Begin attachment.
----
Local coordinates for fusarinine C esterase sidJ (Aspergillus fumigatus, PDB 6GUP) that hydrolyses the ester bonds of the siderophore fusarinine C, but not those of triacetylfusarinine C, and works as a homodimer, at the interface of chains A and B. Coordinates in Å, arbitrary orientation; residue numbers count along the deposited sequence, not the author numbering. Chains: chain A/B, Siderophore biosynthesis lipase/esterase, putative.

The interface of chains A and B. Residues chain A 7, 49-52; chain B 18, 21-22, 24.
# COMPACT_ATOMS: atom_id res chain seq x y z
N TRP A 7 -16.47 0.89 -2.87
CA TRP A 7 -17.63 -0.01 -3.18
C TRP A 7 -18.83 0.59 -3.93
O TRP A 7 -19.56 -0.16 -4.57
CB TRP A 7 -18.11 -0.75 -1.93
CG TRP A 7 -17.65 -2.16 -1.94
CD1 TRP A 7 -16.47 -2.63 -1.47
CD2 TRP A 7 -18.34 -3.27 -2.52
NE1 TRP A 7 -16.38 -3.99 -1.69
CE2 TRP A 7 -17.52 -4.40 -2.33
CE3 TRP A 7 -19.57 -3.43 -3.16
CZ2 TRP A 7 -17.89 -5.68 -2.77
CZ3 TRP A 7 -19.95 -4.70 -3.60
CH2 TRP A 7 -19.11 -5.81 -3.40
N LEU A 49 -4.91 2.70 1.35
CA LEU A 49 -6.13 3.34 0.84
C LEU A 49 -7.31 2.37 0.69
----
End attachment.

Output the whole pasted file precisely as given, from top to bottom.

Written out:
Local coordinates for fusarinine C esterase sidJ (Aspergillus fumigatus, PDB 6GUP) that hydrolyses the ester bonds of the siderophore fusarinine C, but not those of triacetylfusarinine C, and works as a homodimer, at the interface of chains A and B. Coordinates in Å, arbitrary orientation; residue numbers count along the deposited sequence, not the author numbering. Chains: chain A/B, Siderophore biosynthesis lipase/esterase, putative.

The interface of chains A and B. Residues chain A 7, 49-52; chain B 18, 21-22, 24.
# COMPACT_ATOMS: atom_id res chain seq x y z
N TRP A 7 -16.47 0.89 -2.87
CA TRP A 7 -17.63 -0.01 -3.18
C TRP A 7 -18.83 0.59 -3.93
O TRP A 7 -19.56 -0.16 -4.57
CB TRP A 7 -18.11 -0.75 -1.93
CG TRP A 7 -17.65 -2.16 -1.94
CD1 TRP A 7 -16.47 -2.63 -1.47
CD2 TRP A 7 -18.34 -3.27 -2.52
NE1 TRP A 7 -16.38 -3.99 -1.69
CE2 TRP A 7 -17.52 -4.40 -2.33
CE3 TRP A 7 -19.57 -3.43 -3.16
CZ2 TRP A 7 -17.89 -5.68 -2.77
CZ3 TRP A 7 -19.95 -4.70 -3.60
CH2 TRP A 7 -19.11 -5.81 -3.40
N LEU A 49 -4.91 2.70 1.35
CA LEU A 49 -6.13 3.34 0.84
C LEU A 49 -7.31 2.37 0.69